N.G. Chandavarkar, Kt., J.
1. In holding the present suit barred as res judicata by the previous suit No. 760 of 1906, the Courts below have mis-apprehended the nature of the two suits. The previous suit was for the redemption of a mortgage; the present is one in ejectment. In the former the plaintiff alleged that the defendant had taken the property now in dispute in exchange for another property held by him as mortgagee; and he sought to redeem it. The exchange by way of mortgage was held not proved and the suit was dismissed. It was a decision that the plaintiff had not proved the mortgage set up by him, and that, therefore, his suit for redemption did not lie. Now he sues on his title as owner to eject the defendant as trespasser. 'The relative rights and duties of owner and trespasser on the one hand and of mortgagor and mortgagee on the other are wholly different, and failure in a suit of simple ejectment does not in our opinion in any way bar the plaintiff in a subsequent suit to enforce his right to redeem as mortgagor :' Shridhar Vinayak v. Narayan valad Babaji (1874) 11 B.H.C.R. 224. The converse of it was held by Westropp C. J. and Nanabhai Haridas J. in Govinda valad Shivaji v. Ganu valad Balaji (1876) P.J. 186. To the same effect is the Full Bench decision of this Court in Ravji v. Kaluram (1873) 12 B.H.C.R. 160. These were no doubt decisions under the Code of Civil Procedure of 1859, which did not contain such a provision as Explanation II to Section 13 of the Code of 1882. But this Court followed Shridhar Vinayak v. Narayan valad Babaji (1874) 11 B.H.C.R. 224. in Naro Balvant v. Ramchandra Tukdev ILR (1888) 13 Bom. 326, a case under the latter Code. And the same provision is reproduced as Explanation IV to Section 11 of the present Code (Act V of 1908), which applies to the suit in this second appeal.
2. The lower Courts would appear to have proceeded on the decision of this Court in Guddappa v. Tirkappa ILR (1900) 25 Bom. 189. in applying the rule of res judicata to the present case. But that decision rests on a different principle. There the first suit had been for possession claimed by the plaintiff as the surviving co-parcener in a joint family as against the defendant treated as a trespasser. Failing in that suit, the same plaintiff sued as reversionary heir, treating again the same defendant as trespasser. It was held that the second suit was barred, because having regard to Explanation II to Section 13 of the Code of Civil Procedure (Act XIV of 1882), in the previous suit he not only might but ought to have alleged his title as reversionary heir. Both the suits were in ejectment; in both the claim or title was that of owner; the only difference, as pointed out by Jenkins C. J. at the conclusion of his judgment, was in the source of the title alleged. That made no difference as to the nature of the two actions.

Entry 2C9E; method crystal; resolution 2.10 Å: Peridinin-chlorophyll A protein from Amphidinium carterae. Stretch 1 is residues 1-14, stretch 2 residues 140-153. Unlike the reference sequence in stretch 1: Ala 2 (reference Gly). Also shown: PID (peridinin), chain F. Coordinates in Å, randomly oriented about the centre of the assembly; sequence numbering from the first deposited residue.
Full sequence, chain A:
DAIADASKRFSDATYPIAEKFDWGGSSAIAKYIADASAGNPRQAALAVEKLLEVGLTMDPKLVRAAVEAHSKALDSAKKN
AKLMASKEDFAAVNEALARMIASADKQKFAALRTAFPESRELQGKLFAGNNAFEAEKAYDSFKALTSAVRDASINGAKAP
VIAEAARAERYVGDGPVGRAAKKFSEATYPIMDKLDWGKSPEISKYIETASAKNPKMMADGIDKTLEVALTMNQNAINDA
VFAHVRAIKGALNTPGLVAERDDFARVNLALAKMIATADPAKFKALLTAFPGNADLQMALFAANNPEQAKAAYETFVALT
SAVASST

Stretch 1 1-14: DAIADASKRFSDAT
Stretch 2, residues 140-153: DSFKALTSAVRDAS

3. As observed by the Judicial Committee of the Privy Council in Kameswar Pershad v. Rajkumari Ruttun Koer (1892) L.R. 19 IndAp 234, the question whether any matter might and ought to have been made a ground of defence or attack in a previous suit must depend on the facts of each case, and one important test is, whether the matters in the two suits are so dissimilar that their union might lead to confusion. The matter involved in a suit in ejectment is essentially different from that involved in a suit for redemption. In the first place, where a person sues to eject he sues as owner of the property ; where he sues to redeem, he sues as owner of an interest in it, namely, the equity of redemption, and the defendant as mortgagee is sued as holding the property as security for the debt. Secondly,, in a suit for redemption, no question of title to the property is necessarily involved, because, if the mortgage set up by the plaintiff is proved and alive, the mortgagee cannot deny the mortgagor's title but must allow him to redeem and sue him separately on the question of title. That was held to be the law by this Court in Bapuji Narayen Sane v. Bapujirao bin Subhanrao (1873) P.J. 49 and in Santaji bin Patlu v. Bayaji bin Raghu (1876) P.J. 17. Nor can the mortgagor dispute his own right to mortgage and that for the reason that in a mortgage the mortgagor covenants that at all events he has a good title : per Lord Kenyon in Cripps v Reade (1796) 6 T.R. 607; see also Narayan Khandu Kulkarni v. Kalgaunda Birdar Patel ILR (1889) 14 Bom. 404. If the mortgage is not proved, the suit fails, independently of the question of title.
4. It is true that it has been the practice of this Court to pass a decree for redemption in a case in which the plaintiff has sued in ejectment. That, as remarked in Parshotam Bhaishankar v. Rumal Zunjar ILR (1895) 20 Bom. 196 is purely in the exercise of the Court's discretionary power ; and it can hardly be maintained that the plaintiff failing in an ejectment suit ought to pray for the alternative relief by way of redemption, when the Court is not bound to grant it as a matter of right.
5. For these reasons the decree is reversed and the suit remanded to the Subordinate Judge's Court for trial on the merits according to law. All costs to be costs in the cause.